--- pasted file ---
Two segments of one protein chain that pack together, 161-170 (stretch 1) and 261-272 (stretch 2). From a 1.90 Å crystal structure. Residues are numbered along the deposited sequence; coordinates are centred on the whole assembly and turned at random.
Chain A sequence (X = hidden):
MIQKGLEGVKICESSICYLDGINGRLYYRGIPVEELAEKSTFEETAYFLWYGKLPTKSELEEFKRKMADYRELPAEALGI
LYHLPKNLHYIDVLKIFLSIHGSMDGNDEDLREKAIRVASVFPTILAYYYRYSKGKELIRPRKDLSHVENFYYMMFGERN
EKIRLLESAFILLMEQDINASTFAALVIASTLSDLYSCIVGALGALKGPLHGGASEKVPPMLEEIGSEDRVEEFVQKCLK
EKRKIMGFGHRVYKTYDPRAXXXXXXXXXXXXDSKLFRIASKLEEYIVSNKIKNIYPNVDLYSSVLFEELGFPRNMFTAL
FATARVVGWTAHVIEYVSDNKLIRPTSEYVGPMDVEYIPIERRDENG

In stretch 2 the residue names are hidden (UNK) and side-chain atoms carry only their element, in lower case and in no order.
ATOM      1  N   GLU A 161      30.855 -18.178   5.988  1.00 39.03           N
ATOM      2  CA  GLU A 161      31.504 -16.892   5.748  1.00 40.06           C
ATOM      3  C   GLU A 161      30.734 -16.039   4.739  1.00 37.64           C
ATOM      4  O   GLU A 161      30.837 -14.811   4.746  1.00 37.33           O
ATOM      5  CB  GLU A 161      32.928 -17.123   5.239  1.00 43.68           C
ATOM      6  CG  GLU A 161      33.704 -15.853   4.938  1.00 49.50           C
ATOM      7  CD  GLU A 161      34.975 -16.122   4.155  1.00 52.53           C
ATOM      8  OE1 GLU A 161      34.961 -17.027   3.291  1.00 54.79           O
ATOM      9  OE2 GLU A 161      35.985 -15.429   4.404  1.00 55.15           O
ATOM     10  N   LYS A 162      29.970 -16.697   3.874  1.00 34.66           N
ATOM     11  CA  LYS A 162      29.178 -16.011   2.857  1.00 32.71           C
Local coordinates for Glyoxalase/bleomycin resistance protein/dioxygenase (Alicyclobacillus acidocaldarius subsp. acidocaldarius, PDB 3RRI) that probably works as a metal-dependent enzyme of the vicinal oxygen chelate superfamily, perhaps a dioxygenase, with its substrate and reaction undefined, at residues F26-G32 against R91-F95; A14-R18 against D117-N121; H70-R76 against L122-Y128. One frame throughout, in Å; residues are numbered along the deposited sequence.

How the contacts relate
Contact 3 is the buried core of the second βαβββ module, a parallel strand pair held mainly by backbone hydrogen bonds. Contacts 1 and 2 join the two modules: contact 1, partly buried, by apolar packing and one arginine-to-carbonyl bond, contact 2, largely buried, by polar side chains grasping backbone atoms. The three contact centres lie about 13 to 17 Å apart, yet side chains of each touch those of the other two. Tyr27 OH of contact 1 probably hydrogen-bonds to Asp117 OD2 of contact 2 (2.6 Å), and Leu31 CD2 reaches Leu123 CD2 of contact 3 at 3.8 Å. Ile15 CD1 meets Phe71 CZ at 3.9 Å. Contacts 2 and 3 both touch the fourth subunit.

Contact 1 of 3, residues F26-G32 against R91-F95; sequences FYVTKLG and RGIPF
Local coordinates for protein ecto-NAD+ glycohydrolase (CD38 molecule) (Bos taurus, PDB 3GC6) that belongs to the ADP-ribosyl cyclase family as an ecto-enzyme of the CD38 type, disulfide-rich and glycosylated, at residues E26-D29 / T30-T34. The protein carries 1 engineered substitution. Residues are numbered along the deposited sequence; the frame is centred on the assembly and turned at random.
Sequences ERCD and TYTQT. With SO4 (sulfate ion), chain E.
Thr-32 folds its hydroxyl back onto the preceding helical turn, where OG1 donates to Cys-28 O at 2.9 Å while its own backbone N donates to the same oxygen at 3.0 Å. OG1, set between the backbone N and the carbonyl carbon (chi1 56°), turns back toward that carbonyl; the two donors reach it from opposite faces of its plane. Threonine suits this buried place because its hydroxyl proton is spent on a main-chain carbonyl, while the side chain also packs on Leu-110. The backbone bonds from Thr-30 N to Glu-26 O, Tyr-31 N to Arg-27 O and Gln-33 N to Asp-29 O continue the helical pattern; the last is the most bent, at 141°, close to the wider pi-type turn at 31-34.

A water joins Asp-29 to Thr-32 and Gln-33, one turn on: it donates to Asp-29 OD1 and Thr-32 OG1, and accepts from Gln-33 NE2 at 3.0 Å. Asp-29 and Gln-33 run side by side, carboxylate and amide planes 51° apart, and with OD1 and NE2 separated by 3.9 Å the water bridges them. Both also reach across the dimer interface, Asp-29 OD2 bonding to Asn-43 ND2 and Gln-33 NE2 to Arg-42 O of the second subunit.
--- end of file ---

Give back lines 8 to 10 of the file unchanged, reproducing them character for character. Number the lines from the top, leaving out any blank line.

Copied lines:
In stretch 2 the residue names are hidden (UNK) and side-chain atoms carry only their element, in lower case and in no order.
ATOM      1  N   GLU A 161      30.855 -18.178   5.988  1.00 39.03           N
ATOM      2  CA  GLU A 161      31.504 -16.892   5.748  1.00 40.06           C